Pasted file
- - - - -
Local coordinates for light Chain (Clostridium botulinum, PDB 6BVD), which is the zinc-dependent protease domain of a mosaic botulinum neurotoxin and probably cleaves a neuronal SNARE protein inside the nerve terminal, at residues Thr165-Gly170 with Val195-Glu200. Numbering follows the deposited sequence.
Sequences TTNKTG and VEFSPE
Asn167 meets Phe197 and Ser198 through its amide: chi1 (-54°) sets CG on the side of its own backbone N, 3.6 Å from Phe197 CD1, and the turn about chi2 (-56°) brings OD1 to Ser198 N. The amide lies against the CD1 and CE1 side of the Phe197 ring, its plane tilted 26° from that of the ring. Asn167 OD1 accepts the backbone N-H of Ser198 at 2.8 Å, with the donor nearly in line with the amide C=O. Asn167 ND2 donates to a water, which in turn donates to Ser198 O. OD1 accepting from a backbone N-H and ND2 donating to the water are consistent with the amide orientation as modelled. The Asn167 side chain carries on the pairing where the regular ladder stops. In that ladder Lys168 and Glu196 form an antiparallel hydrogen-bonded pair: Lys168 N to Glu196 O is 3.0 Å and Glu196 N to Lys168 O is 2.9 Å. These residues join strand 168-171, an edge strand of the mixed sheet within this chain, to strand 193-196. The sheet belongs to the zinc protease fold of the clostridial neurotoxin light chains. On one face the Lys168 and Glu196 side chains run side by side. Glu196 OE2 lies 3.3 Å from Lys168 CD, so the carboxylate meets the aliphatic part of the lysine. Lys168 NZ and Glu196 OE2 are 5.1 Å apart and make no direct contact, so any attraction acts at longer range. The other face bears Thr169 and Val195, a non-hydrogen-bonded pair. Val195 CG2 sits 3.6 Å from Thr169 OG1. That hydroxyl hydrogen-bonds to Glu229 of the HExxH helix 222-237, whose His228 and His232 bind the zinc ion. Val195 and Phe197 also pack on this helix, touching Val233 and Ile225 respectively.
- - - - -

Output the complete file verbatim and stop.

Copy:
Local coordinates for light Chain (Clostridium botulinum, PDB 6BVD), which is the zinc-dependent protease domain of a mosaic botulinum neurotoxin and probably cleaves a neuronal SNARE protein inside the nerve terminal, at residues Thr165-Gly170 with Val195-Glu200. Numbering follows the deposited sequence.
Sequences TTNKTG and VEFSPE
Asn167 meets Phe197 and Ser198 through its amide: chi1 (-54°) sets CG on the side of its own backbone N, 3.6 Å from Phe197 CD1, and the turn about chi2 (-56°) brings OD1 to Ser198 N. The amide lies against the CD1 and CE1 side of the Phe197 ring, its plane tilted 26° from that of the ring. Asn167 OD1 accepts the backbone N-H of Ser198 at 2.8 Å, with the donor nearly in line with the amide C=O. Asn167 ND2 donates to a water, which in turn donates to Ser198 O. OD1 accepting from a backbone N-H and ND2 donating to the water are consistent with the amide orientation as modelled. The Asn167 side chain carries on the pairing where the regular ladder stops. In that ladder Lys168 and Glu196 form an antiparallel hydrogen-bonded pair: Lys168 N to Glu196 O is 3.0 Å and Glu196 N to Lys168 O is 2.9 Å. These residues join strand 168-171, an edge strand of the mixed sheet within this chain, to strand 193-196. The sheet belongs to the zinc protease fold of the clostridial neurotoxin light chains. On one face the Lys168 and Glu196 side chains run side by side. Glu196 OE2 lies 3.3 Å from Lys168 CD, so the carboxylate meets the aliphatic part of the lysine. Lys168 NZ and Glu196 OE2 are 5.1 Å apart and make no direct contact, so any attraction acts at longer range. The other face bears Thr169 and Val195, a non-hydrogen-bonded pair. Val195 CG2 sits 3.6 Å from Thr169 OG1. That hydroxyl hydrogen-bonds to Glu229 of the HExxH helix 222-237, whose His228 and His232 bind the zinc ion. Val195 and Phe197 also pack on this helix, touching Val233 and Ile225 respectively.